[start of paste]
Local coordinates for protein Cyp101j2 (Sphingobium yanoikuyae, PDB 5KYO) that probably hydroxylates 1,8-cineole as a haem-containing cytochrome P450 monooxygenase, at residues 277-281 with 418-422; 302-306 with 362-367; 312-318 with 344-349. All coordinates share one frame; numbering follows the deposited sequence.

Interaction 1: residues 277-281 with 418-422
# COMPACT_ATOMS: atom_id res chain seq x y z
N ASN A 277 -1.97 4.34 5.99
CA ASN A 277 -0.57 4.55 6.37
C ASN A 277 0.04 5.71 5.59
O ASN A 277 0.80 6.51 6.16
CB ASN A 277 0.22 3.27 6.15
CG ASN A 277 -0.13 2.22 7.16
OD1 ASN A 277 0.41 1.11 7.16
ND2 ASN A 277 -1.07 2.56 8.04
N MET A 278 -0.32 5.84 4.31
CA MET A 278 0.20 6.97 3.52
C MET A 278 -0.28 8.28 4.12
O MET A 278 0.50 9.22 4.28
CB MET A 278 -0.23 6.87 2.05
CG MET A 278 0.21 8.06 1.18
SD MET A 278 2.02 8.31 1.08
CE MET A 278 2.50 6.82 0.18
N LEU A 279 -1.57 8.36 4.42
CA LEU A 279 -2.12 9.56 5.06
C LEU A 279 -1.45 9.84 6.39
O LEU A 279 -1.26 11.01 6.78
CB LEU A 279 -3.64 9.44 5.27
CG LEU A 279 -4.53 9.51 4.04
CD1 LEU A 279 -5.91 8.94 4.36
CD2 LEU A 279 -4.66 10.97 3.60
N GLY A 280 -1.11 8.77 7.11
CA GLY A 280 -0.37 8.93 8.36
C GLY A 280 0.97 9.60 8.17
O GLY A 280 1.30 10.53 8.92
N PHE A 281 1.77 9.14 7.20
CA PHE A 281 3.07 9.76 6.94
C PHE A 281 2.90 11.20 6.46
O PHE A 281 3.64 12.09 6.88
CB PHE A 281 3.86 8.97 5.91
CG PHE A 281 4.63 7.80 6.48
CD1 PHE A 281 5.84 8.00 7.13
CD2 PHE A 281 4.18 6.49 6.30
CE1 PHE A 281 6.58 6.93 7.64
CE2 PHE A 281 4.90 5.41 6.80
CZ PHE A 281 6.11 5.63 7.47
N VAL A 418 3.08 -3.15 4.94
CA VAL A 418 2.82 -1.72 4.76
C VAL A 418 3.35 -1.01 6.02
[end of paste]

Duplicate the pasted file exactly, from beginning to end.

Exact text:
Local coordinates for protein Cyp101j2 (Sphingobium yanoikuyae, PDB 5KYO) that probably hydroxylates 1,8-cineole as a haem-containing cytochrome P450 monooxygenase, at residues 277-281 with 418-422; 302-306 with 362-367; 312-318 with 344-349. All coordinates share one frame; numbering follows the deposited sequence.

Interaction 1: residues 277-281 with 418-422
# COMPACT_ATOMS: atom_id res chain seq x y z
N ASN A 277 -1.97 4.34 5.99
CA ASN A 277 -0.57 4.55 6.37
C ASN A 277 0.04 5.71 5.59
O ASN A 277 0.80 6.51 6.16
CB ASN A 277 0.22 3.27 6.15
CG ASN A 277 -0.13 2.22 7.16
OD1 ASN A 277 0.41 1.11 7.16
ND2 ASN A 277 -1.07 2.56 8.04
N MET A 278 -0.32 5.84 4.31
CA MET A 278 0.20 6.97 3.52
C MET A 278 -0.28 8.28 4.12
O MET A 278 0.50 9.22 4.28
CB MET A 278 -0.23 6.87 2.05
CG MET A 278 0.21 8.06 1.18
SD MET A 278 2.02 8.31 1.08
CE MET A 278 2.50 6.82 0.18
N LEU A 279 -1.57 8.36 4.42
CA LEU A 279 -2.12 9.56 5.06
C LEU A 279 -1.45 9.84 6.39
O LEU A 279 -1.26 11.01 6.78
CB LEU A 279 -3.64 9.44 5.27
CG LEU A 279 -4.53 9.51 4.04
CD1 LEU A 279 -5.91 8.94 4.36
CD2 LEU A 279 -4.66 10.97 3.60
N GLY A 280 -1.11 8.77 7.11
CA GLY A 280 -0.37 8.93 8.36
C GLY A 280 0.97 9.60 8.17
O GLY A 280 1.30 10.53 8.92
N PHE A 281 1.77 9.14 7.20
CA PHE A 281 3.07 9.76 6.94
C PHE A 281 2.90 11.20 6.46
O PHE A 281 3.64 12.09 6.88
CB PHE A 281 3.86 8.97 5.91
CG PHE A 281 4.63 7.80 6.48
CD1 PHE A 281 5.84 8.00 7.13
CD2 PHE A 281 4.18 6.49 6.30
CE1 PHE A 281 6.58 6.93 7.64
CE2 PHE A 281 4.90 5.41 6.80
CZ PHE A 281 6.11 5.63 7.47
N VAL A 418 3.08 -3.15 4.94
CA VAL A 418 2.82 -1.72 4.76
C VAL A 418 3.35 -1.01 6.02